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Most of the information I’d been given about the gorge had been about this far lesser-used second part, which I’d been told was cleaner and nicer, but with a slightly technical part at the very beginning.

The slightly more technical bit came right away but I’d brought a 30m handline, which we secured via a skanky thread just back from where the creek disappeared into a 6m-deep canyon.

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As I’d been told, the handline wasn’t really needed but proved helpful as we made the jump from the lowest section of the cacade and into the pool below. It was a little committing because we didn’t know what happened next with the gorge, even though I’d been told the rest was easy.

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So we left the rope in place, even though it was clear that reversing the move might have been a little tricky. Still, it gave Georg the chance to enjoy a warm shower.

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The pool directly below the jump was about belly deep but soon the canyon narrowed and the depth increased to about 2m through an easy constriction. Then it became progressively shallower and finally dry as the water began flowing underground.

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Once in the dry section, the rock walls began towering over us until they completed an arch, creating a high-roofed cave through which we walked. This was where Jenny discovered that the natural aircon of the canyon was better than at her office. (To be at Abu Dhabi Media Company temperatures, we’d have seen icicles forming, so I was happy to go by Jenny’s company’s standard)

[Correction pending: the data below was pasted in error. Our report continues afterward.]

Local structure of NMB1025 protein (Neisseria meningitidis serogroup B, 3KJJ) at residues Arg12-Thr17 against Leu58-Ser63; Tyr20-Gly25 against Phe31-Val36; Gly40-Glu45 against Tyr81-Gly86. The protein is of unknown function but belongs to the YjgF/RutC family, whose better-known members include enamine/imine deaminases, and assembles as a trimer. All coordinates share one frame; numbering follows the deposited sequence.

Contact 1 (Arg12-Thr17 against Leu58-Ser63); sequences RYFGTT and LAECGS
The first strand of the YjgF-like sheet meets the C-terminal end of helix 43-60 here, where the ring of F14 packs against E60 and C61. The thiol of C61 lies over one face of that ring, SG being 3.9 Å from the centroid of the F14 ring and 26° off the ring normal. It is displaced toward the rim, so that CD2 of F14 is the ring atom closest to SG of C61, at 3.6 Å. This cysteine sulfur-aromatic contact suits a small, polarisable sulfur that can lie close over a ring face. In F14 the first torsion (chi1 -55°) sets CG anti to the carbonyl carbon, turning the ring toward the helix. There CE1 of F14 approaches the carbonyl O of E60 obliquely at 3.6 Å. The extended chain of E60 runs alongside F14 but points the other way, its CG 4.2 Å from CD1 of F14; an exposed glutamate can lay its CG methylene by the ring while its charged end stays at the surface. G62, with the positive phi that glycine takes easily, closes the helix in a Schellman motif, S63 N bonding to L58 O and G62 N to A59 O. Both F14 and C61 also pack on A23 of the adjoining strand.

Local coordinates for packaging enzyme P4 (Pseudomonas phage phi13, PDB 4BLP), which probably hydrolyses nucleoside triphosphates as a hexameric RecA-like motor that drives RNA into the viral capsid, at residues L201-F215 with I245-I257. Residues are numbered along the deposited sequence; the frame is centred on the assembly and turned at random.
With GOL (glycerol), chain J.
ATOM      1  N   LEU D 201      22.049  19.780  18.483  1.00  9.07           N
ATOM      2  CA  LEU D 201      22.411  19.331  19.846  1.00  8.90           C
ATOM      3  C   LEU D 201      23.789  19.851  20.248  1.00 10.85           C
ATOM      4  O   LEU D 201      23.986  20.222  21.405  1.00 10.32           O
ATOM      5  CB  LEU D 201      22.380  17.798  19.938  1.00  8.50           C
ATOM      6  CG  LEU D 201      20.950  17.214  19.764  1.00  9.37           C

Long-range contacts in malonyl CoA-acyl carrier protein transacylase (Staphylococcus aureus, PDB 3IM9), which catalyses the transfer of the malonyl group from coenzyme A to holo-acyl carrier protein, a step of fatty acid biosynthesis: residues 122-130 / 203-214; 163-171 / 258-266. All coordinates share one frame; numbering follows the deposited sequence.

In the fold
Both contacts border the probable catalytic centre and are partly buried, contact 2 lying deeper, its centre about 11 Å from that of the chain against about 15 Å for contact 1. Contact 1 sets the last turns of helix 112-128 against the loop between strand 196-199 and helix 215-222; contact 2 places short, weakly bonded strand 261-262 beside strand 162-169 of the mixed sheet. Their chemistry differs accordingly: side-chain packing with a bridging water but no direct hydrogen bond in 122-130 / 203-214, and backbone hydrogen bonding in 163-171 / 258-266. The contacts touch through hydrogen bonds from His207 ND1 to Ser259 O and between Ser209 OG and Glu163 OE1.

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An ancient landslide provided some scrambling and then we emerged through a narrow inverted-V section of cave to a final pool.

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This provided the final chance for a swim but this time there was no rubbish and we could see the end before we began.

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The canyon effectively ended there, in terms of interest, because there was effectively no challenges ahead.

Except of course, the midday temperatures, to which we were now exposed. It was baking hot, in a way that we’d been insulated from for the last two and a half hours or so but now felt all the hotter as we walked back to the cars, about 1.5km back up the wadi.

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By the time we arrived, my shirt and shorts were dry. And in case there was any corroboration required, when we fired up the car and looked at the thermometer, it was reading 50degC, or 122degF.

It was time for a lunch and a cleansing ale in the aircon of the Hatta Fort Hotel…

< UAE’s Highest Peak    Snake Canyon Via Ferrata >